Title: Necropolis

Platform: Windows, Steam, PS4, Xbox One

Reviewed on: Windows

Genre: Roguelite, Hack n’ Slash

Players: Single player, 1-4 Co Op

Written by Whistler 31st August 2016

Possibly one of the most diverse sub genres in recent times has been the roguelites, even while roguelite’s popularity have dropped it’s always interesting to see how the genre contracts and expands. Applying roguelite elements to existing formulas can evolve them, and yet potentially break them. Titles like 20XX, Dungeon of the Endless and Enter the Gungeon have thrived on it, whilst The Swindle, Runers, Forced Showdown and others have either underutilized or attempted to use the roguelite formula to glue together too many undercooked ideas. So can roguelite Dark Souls-esque Necropolis find the balance or is it another game with hastily thrown in rogue elements masking an underdeveloped title?

You take the role of an enigmatic adventurer who delves into the titular Necropolis in order ‘help’ clean it out of the archmage Abraxis’ treasures.

Goading you all the way is Abraxis’ servant, a giant yellow pyramid with one eye that does little in hiding it’s agenda. Survive the Necropolis’ many floors and you could leave with many magical trinkets and riches, fail however and you’ll be adding a new coat of paint on the walls, red with a hint of brain.

It attempts to conjure up creative complexity from simple variables and on the surface does succeed, however for those familiar with the Souls’ series and roguelite fans, there are cracks within Necropolis’ foundation.

Combat for one, can be enjoyable however it’s clear as day how clunky it is.

Each weapon fits into a specific type with their own set weight and arcs which does help weapons feel different one another but they hardly feel diverse. What’s more is all items are given vague descriptions, which while true to the rogue genre makes trial and error all the more frustrating.

With only weapon tiers to give you an idea, most weapons felt incredibly underwhelming and the hundreds of weapons dropped by enemies all the more questionable.

Along with managing your health you also have to worry about your stamina gauge. Similar to other hack n’ slashes as you lunge, swing, dodge and block you’ll consume part of the gauge. However after a time spent in the Necropolis or should you be overzealous in attacks you’ll notice up to as much as 90% of your maximum stamina will vanish. While this does serve as a decent mechanic to teach player’s balance over button mashing it can also seem overly punishing at times when met with large mobs. To recover from this you’ll need to eat rations either through crafting or discovery, which both heal you and recover your max stamina. They’re usually not that scarce but it made runs when they were incredibly frustrating and punishing for something that isn’t at the fault of the player (especially when it’s so easy to get stunlocked).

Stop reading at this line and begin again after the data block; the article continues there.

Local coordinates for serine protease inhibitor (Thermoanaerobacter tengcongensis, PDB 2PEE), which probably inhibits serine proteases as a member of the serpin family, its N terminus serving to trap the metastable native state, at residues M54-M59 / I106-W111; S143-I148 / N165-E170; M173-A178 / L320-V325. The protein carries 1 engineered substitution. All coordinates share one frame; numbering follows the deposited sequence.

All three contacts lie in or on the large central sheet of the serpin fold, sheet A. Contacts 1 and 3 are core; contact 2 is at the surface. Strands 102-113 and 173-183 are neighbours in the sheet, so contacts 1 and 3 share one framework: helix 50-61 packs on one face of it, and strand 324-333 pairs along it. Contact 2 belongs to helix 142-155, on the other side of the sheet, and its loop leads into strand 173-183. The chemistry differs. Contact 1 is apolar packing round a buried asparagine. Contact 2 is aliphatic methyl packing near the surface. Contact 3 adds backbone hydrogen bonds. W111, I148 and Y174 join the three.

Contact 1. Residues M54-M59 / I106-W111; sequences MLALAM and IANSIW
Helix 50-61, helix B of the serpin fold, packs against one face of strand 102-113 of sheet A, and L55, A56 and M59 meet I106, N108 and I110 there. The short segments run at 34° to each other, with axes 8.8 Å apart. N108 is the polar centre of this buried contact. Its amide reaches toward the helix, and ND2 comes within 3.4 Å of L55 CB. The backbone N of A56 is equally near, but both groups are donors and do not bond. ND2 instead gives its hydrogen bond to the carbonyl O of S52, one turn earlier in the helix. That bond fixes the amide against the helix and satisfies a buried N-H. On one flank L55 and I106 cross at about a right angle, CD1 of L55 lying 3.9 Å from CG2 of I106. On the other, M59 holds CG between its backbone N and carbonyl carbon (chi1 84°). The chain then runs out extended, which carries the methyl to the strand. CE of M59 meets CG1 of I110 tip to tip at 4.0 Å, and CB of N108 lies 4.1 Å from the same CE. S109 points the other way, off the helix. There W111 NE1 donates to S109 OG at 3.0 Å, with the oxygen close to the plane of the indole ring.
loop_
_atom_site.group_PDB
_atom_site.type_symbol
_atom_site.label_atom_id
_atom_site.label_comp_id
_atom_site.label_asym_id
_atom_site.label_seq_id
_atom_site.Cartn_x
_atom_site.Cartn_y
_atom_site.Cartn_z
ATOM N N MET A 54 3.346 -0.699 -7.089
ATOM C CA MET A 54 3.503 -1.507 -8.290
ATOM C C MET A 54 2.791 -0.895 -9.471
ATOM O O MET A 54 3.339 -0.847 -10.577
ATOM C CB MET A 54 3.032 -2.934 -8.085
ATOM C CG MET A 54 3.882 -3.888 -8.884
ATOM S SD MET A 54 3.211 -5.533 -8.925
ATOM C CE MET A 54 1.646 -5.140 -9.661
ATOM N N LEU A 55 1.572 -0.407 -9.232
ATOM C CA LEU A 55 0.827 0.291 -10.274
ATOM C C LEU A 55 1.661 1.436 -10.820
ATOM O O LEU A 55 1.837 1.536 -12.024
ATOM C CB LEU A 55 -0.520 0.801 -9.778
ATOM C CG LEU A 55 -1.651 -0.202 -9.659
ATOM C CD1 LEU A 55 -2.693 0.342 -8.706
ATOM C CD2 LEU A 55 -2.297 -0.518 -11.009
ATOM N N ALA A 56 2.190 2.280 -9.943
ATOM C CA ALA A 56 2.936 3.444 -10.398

Cooperative play with up to three others can help alleviate these issues including the large mobs, however it makes other issues painfully obvious. Playing by myself, in a group of two, and while only once with a full group I noticed the game doesn’t seem to scale based on players meaning what was overly punishing for a solo run became an utter joke for groups. Ai isn’t the sharpest either, the rather scarce roster of enemies will always seem to pile on one player and that player alone. You’ll likely find yourself at odds with the camera far often than bearable also, it works fine enough out of combat but the lock on felt more detrimental as it focuses towards the floor. By far though the most questionable implementation was friendly fire. In conjunction with hordes focusing solely on one player, big group fights became a chore as you desperately try to avoid hitting each other.

Necropolis wears simplicity on its sleeve which holds true for both gameplay and visuals. While to the untrained eye it might seem Necropolis is lacking in the art department it’s strive for simplicity creates a nostalgically charming aesthetic. However environments can feel lacking, with each grey foreboding hallway looking the same as the last. I only ever noticed a change in scenery when swamp areas are introduced some floors in and even then they get samey all too quickly.

Sadly while Necropolis does a decent enough job of standing out amongst the dime-a-dozen roguelites in today’s market, it just misses the mark on so many aspects. It’s intense combat and oddly appealing setting can work, but are often marred with clunky design choices. There’s not enough variety to hold it up after so many playthroughs and the item variety just doesn’t shine like in other roguelites. It’s a decent enough title however it’s a hard sell all the same, pick it up on sale with some mates but otherwise it needs more work. That being said the developers are still continuing to refine their work so perhaps further down the line Necropolis or a spiritual successor will shine through.


Challenging combat,

Quicky aesthetics,

Drop in/out Co Op.


Clunky design choices feel unfairly punishing,

Lacking visually distinct environments,

Little variety.

Final Verdict,

Necropolis doesn’t exceed but does score a decent 6.5 out of 10.

Written by,



Whistler Morbid        Play Morbid Play Morbid Play Morbid Play - Articles Morbid Play -  Reviews Morbid Play - Staff